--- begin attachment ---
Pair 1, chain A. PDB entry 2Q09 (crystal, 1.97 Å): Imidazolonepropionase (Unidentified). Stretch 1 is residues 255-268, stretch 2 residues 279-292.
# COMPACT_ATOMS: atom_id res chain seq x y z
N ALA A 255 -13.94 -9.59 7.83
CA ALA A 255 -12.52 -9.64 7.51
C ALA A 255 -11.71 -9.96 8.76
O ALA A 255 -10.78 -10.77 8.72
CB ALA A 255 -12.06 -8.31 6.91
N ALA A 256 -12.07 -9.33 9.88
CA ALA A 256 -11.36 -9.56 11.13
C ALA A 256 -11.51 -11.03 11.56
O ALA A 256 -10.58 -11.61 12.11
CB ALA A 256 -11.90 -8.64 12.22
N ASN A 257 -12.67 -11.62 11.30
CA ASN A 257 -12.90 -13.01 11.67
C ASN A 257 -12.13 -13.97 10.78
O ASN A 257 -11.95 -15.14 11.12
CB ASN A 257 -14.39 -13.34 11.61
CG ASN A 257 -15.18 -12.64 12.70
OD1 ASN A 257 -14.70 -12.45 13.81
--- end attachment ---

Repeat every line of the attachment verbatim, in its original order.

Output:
Pair 1, chain A. PDB entry 2Q09 (crystal, 1.97 Å): Imidazolonepropionase (Unidentified). Stretch 1 is residues 255-268, stretch 2 residues 279-292.
# COMPACT_ATOMS: atom_id res chain seq x y z
N ALA A 255 -13.94 -9.59 7.83
CA ALA A 255 -12.52 -9.64 7.51
C ALA A 255 -11.71 -9.96 8.76
O ALA A 255 -10.78 -10.77 8.72
CB ALA A 255 -12.06 -8.31 6.91
N ALA A 256 -12.07 -9.33 9.88
CA ALA A 256 -11.36 -9.56 11.13
C ALA A 256 -11.51 -11.03 11.56
O ALA A 256 -10.58 -11.61 12.11
CB ALA A 256 -11.90 -8.64 12.22
N ASN A 257 -12.67 -11.62 11.30
CA ASN A 257 -12.90 -13.01 11.67
C ASN A 257 -12.13 -13.97 10.78
O ASN A 257 -11.95 -15.14 11.12
CB ASN A 257 -14.39 -13.34 11.61
CG ASN A 257 -15.18 -12.64 12.70
OD1 ASN A 257 -14.70 -12.45 13.81